Is it a charity or political fundraiser for a right-wing foreign government?

People need to take a look at Canada’s Jewish Federations.

Together the United Jewish Appeal/Combined Jewish Appeal of Toronto, Montréal, Winnipeg, Windsor, Calgary, Edmonton, Hamilton, London, Ottawa, Vancouver and Atlantic Canada raise over $100 million annually. The largest in the network, UJA Toronto’s endowment and planned giving arm, has $500 million in assets and planned gifts. CJA Montréal has over $300 million on hand.

In a recent letter to the Canadian Jewish News, Morris Sosnovitch asked why UJA Toronto gives a quarter of its budget to a country with a $360-billion national budget. All Canadian taxpayers should ask why tax deductions are given for the $13.7 million UJA Toronto, $3.8 million CJA Montréal, and $1.12 million CJA Vancouver donated last year to Israel, among the world’s 25 wealthiest countries, run for the past decade by one of the most right-wing governments in the world. The Jewish Federations also oversee the United Israel Appeal Federations Canada. In 2016 that registered charity raised $80 million.

Beyond annual allotments, the Federations have repeatedly topped up their annual donations to Israel. In a particularly disturbing comment on Israel’s supporters, aggression has been good for fundraising. Following the IDF killing 2,200 Palestinians in Gaza in the summer of 2014, UJA Toronto launched an emergency appeal. Led by Fred Waks, the staunch advocate of late billionaires Bernie and Honey Sherman, the special appeal raised over $5.6 million.

Alongside its fundraising support, UJA Toronto has organized an annual Walk with Israel for 46 years. Additionally, UJA Toronto cosponsored an event under the title “We Will Not be Silent: A March Against Global Anti-Semitism.” The Times of Israel reported: “The purpose of the march was passionately summed up in Bill Glied’s closing remarks: ‘Thank God for the IDF. Thank God for Israel. And remember together we must stand. Never again!'”

The cross-country UJAs are the source of most Centre for Israel and Jewish Affairs’ (CIJA) funding. While it refuses to reveal details, CIJA’s budget is between $8 and $11 million a year. To get a sense of its politics, CIJA backed moving the U.S. embassy to Jerusalem, getting rid of the Iran nuclear accord and Israel’s 2014 assault on Gaza. Recently CIJA called on Canadian Jews to write the government to request Canada take more Eritrean, Sudanese and other African refugees that Israel is seeking to expel. Apparently, CIJA wants a state in the Middle East as Jewish as possible but supports multiculturalism in Canada.

The CJAs also fund a variety of other pro-Israel institutions. The Federations give millions of dollars every year to campus Hillels, which refuse to associate with Jews (or others) who “delegitimize, demonize, or apply a double standard to Israel; support boycott of, divestment from, or sanctions against the state of Israel.”

The Federations also provide millions of dollars to Jewish day schools that promote the Israeli nationalist narrative. A MarchCanadian Jewish News cover story titled “What to teach Jewish students about Israel?” detailed the growing importance given to classes on Israel at Jewish day schools. While students have long been “taught from a young age to see Israel as the land of milk and honey,” in recent years Jewish day schools have ramped up their indoctrination in reaction to “anti-Israel student groups on campuses throughout North America.”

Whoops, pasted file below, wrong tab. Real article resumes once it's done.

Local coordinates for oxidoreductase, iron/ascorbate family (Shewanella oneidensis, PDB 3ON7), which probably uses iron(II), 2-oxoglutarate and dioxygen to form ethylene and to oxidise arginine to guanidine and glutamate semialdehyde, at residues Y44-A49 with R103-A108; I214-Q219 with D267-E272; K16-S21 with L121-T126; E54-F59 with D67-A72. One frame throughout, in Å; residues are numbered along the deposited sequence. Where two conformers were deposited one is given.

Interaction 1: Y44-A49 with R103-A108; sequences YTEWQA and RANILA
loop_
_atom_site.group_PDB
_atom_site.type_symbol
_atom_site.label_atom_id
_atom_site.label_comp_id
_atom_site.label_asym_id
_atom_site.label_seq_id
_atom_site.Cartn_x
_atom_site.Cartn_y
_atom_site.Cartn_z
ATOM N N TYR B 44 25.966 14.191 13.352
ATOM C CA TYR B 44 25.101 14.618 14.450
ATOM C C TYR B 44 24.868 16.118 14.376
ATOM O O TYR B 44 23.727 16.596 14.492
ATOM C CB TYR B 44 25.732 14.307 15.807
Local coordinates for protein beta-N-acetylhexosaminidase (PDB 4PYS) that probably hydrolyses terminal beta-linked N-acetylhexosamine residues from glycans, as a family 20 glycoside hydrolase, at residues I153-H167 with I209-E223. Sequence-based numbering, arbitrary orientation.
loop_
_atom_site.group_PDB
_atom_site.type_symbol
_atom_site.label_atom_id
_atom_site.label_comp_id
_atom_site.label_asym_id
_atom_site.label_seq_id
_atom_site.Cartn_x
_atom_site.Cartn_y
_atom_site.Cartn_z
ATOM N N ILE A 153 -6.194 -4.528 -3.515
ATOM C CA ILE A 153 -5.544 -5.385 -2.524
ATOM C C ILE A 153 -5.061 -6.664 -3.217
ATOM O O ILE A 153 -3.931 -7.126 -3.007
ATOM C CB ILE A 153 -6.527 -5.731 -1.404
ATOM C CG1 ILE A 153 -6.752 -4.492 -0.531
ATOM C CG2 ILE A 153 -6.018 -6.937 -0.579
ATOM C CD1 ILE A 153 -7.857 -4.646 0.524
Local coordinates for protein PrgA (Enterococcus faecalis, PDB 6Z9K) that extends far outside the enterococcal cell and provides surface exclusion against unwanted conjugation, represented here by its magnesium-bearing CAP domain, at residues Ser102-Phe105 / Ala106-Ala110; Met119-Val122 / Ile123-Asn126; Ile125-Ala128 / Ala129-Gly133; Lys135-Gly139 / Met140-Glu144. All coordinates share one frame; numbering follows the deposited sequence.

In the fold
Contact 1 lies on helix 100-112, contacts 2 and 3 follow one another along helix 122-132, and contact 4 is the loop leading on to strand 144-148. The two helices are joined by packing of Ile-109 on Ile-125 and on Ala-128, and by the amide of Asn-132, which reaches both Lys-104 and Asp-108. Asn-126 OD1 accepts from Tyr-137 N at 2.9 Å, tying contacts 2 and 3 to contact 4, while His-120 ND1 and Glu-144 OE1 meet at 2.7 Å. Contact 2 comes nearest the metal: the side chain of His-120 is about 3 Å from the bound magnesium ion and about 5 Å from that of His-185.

One of the five “Faces of Success” in a CJA booklet promoting Montréal Jewish schools is a man named Oliver Moore, a graduate of McGill Law who works with the notoriously right-wing NGO Monitor in Jerusalem. Moore is quoted stating: “My experience attending Jewish high school imprinted me with a Zionist ethic and a profound appreciation for Israel’s importance. It troubles me that Israel is under constant political threat and that its legitimacy is questioned. What I find especially disturbing is that the language of human rights has been distorted to dispute its right to exist. That is why I’ve decided to go to Israel and examine this issue in depth, and when I return to Canada, to contribute to Israel advocacy.”

Simultaneously, the Federations suppress Jewish advocates of Palestinian rights. They largely refuse to let Independent Jewish Voices book rooms at Federation community centres. In 2009 CJA canceled an IJV room rental at the Gelber Conference Centre in Montréal for a talk by Israeli peace activist Jeff Halper, founder of the Israeli Committee Against House Demolitions. The Jewish Community Centre of Ottawa openly refuses to rent space to IJV because it “advocates for positions that run counter to the objectives of the Jewish Federation of Ottawa.” In 2011 UJA Toronto threatened to “sever ties” with the Morris Winchevsky Centre over a United Jewish Peoples’ Order talk by Auschwitz survivor Dr. Hajo Meyer titled “Never Again for Anyone.”

Incredibly, there has been little public criticism of UJA’s anti-Palestinianism. Despite delivering tens of millions of dollars a year to Israel and spending a comparable sum on Israel advocacy in Canada, the organization presents itself as an apolitical “charity.”

It’s past time to bring some pressure to bear on these morally odious institutions. Taxpayers should tell political leaders they don’t want to subsidize a wealthy country in the Middle East and the Canada Revenue Agency should be pushed to investigate whether Federation funding to CIJA and other politically engaged organizations contravene their rules about charities spending no more than 10 per cent of their budget on politics.

It’s time for those who care about peace and international justice to treat the Federations the same way they treat Palestinians.